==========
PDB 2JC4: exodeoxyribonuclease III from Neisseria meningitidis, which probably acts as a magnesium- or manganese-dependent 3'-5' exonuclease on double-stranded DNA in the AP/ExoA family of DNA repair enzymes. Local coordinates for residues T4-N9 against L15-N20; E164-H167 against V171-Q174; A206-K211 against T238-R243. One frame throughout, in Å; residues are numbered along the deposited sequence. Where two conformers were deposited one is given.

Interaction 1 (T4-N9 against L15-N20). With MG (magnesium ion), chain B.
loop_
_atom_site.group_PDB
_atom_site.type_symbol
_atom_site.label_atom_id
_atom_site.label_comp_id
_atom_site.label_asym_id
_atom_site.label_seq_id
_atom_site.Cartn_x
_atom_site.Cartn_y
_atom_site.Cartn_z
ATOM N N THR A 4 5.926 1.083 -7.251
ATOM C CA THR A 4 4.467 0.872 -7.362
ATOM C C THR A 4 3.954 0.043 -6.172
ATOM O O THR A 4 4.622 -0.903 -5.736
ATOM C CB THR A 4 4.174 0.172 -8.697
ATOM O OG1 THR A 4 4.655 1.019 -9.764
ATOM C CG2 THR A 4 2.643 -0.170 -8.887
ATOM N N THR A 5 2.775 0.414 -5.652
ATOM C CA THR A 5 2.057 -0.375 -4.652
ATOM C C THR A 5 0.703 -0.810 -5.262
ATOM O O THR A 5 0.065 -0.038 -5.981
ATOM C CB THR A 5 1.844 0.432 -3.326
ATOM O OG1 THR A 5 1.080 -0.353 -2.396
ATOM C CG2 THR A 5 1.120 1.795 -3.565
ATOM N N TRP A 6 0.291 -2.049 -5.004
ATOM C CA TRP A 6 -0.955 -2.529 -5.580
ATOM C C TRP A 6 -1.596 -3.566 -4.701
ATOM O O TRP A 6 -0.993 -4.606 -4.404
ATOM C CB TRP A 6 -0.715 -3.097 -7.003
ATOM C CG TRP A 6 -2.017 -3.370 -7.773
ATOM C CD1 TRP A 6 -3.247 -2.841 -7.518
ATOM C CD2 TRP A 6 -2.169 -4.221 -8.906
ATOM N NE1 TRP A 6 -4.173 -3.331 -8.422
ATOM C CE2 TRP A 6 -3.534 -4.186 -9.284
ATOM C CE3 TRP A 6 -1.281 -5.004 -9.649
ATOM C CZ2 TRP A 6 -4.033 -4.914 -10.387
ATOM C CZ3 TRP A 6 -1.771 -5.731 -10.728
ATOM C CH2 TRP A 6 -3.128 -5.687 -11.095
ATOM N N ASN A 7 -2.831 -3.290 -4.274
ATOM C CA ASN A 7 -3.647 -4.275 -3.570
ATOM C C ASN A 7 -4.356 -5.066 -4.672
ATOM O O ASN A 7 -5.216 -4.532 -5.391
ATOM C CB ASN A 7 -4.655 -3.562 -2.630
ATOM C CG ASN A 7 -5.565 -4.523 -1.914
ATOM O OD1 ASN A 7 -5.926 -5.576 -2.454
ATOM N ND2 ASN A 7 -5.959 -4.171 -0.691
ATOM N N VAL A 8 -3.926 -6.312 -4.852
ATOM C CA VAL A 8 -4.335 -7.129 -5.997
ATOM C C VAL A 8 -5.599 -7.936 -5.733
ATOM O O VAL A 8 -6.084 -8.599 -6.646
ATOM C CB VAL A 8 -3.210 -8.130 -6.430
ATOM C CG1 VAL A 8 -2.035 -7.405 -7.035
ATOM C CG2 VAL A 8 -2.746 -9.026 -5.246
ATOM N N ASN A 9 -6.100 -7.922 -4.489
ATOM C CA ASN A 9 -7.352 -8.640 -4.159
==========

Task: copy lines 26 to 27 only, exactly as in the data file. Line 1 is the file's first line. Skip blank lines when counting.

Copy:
ATOM C CG2 THR A 5 1.120 1.795 -3.565
ATOM N N TRP A 6 0.291 -2.049 -5.004